World's First Fully Interactive Coding Studio for Kids to Launch in Chicago


Codeverse founders, from left: Craig Ulliott, Katy Lynch and Dave Arel.

A trio of tech entrepreneurs have launched Codeverse, the world’s first “hackable” classroom and vertically integrated technology platform designed to teach children ages 6 to 12 the skill of coding.

The Chicago-based company’s kid-friendly programming language, KidScript, and flagship state-of-the-art coding studio aim to bring technology to life, giving children a 3,600-square-foot, interactive and collaborative space that’s designed to inspire creativity while teaching them how to code projects, games and apps. The opening for the studio is scheduled for July.

Codeverse is the brainchild of husband and wife duo Craig Ulliott and Katy Lynch. The pair met at Where I’ve Been, Ulliott’s first company, which was acquired by TripAdvisor in 2011 with 10 million users. Ulliott and Lynch then joined forces to build the popular digital media firm, SocialKaty, which was acquired by Manifest Digital in 2014. Ulliott also co-founded loyalty company Belly, and Lynch served as CEO of Techweek.

The couple tapped close friend Dave Arel to join as a third partner.

Codeverse’s mission to teach a billion children to code is already underway. The company has raised significant capital from local and national investors, according to a news release, and has plans to launch three more Codeverse studios in Chicago over the next 18 months. Additionally, Codeverse aims to open studios in every major American metropolitan area within the next five years before expanding internationally.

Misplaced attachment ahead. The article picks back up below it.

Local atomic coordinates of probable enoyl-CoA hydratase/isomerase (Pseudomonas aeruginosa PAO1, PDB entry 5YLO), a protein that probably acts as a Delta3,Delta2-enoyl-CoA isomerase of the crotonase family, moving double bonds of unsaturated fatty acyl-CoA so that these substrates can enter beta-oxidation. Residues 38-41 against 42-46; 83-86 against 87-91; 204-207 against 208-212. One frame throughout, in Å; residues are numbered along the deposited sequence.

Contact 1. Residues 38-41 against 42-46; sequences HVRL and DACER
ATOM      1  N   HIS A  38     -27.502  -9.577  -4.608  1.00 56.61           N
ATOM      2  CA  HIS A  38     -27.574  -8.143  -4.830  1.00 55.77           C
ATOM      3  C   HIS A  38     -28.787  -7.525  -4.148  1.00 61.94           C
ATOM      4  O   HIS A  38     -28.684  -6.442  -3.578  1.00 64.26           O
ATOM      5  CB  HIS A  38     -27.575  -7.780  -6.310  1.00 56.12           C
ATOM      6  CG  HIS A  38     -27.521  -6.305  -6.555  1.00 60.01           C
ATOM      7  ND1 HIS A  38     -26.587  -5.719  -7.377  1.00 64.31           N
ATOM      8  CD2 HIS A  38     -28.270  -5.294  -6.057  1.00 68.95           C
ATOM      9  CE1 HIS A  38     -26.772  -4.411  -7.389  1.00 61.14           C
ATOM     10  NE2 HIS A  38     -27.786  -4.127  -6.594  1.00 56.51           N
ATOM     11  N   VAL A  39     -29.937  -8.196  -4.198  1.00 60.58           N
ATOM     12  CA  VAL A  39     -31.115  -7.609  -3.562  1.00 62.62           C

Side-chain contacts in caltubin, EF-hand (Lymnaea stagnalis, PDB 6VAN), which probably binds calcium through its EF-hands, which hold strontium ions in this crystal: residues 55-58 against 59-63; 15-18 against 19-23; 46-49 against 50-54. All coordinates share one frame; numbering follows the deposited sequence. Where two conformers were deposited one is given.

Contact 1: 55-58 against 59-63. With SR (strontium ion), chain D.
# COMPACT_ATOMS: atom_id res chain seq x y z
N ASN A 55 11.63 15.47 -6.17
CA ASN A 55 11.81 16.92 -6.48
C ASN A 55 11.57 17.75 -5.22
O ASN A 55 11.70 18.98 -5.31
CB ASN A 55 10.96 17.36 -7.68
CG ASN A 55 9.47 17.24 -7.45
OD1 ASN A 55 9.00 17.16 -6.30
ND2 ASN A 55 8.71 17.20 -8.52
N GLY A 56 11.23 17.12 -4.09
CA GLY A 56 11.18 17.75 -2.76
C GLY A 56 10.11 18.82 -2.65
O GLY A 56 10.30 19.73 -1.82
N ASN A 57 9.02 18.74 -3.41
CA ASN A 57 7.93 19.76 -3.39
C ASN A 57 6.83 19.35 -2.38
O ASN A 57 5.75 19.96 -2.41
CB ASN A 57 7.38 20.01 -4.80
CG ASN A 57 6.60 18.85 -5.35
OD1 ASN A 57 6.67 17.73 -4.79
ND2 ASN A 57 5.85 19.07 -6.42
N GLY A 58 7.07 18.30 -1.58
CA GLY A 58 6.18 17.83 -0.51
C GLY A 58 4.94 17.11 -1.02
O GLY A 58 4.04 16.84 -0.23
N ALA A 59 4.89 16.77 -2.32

“Learning to code at a young age is an absolute necessity for all kids,” Lynch said in the release. “Coding today is so much more than computer science; it’s a way of thinking that promotes intellectual curiosity, problem solving and creative expression. These are the real skills kids need for their futures.”

According to the U.S. Bureau of Labor Statistics, there will be more than 1 million unfilled tech jobs within the next three years. “Technology has already changed every industry and left many people behind,” Arel said in a statement. “Too many of our children are not adequately prepared for tomorrow’s jobs. We created Codeverse to fix this.”

Developed in secret for more than a year, the first Codeverse studio and technology platform launches in Lincoln Park, Chicago this July. When a student enters the studio, an iPad lights up with his or her name. Kids use their iPads to navigate the space and write with the company’s proprietary coding language, KidScript, which enables them to build games and apps as well as hack hundreds of objects ranging from lasers and 3D printers to robotic arms and fog machines. The million-dollar facility is also full of collaborative and social elements, such as a 20-foot screen where 10 children can collaborate on coding challenges at a time.

“As kids use the platform, the curriculum adapts to their skills and learning style,” Ulliott said in a statement. “The underlying data of the program also allows us to constantly refine the product. The studios double as the ultimate product testing ground.”

Built from the ground up purely to teach children to code, KidScript is Codeverse’s original, kid-friendly coding language. Using KidScript, children can learn the craft of code while bringing their own ideas to life through a simplified programming language. This innovation allows children to see results as they type, providing a much greater understanding of cause and effect. Unlike traditional coding, feedback is given in real time, which enables children to correct errors on the spot, creating an active learning environment.

Codeverse membership starts at $125 a month and gives children recurring use of the studio space, as well as access to the coding platform from home. The platform and curriculum is designed for children between the ages of 6 and 12.

For more information on Codeverse, visit the company’s website.

About the Author

Richard Chang is associate editor of THE Journal. He can be reached at [email protected].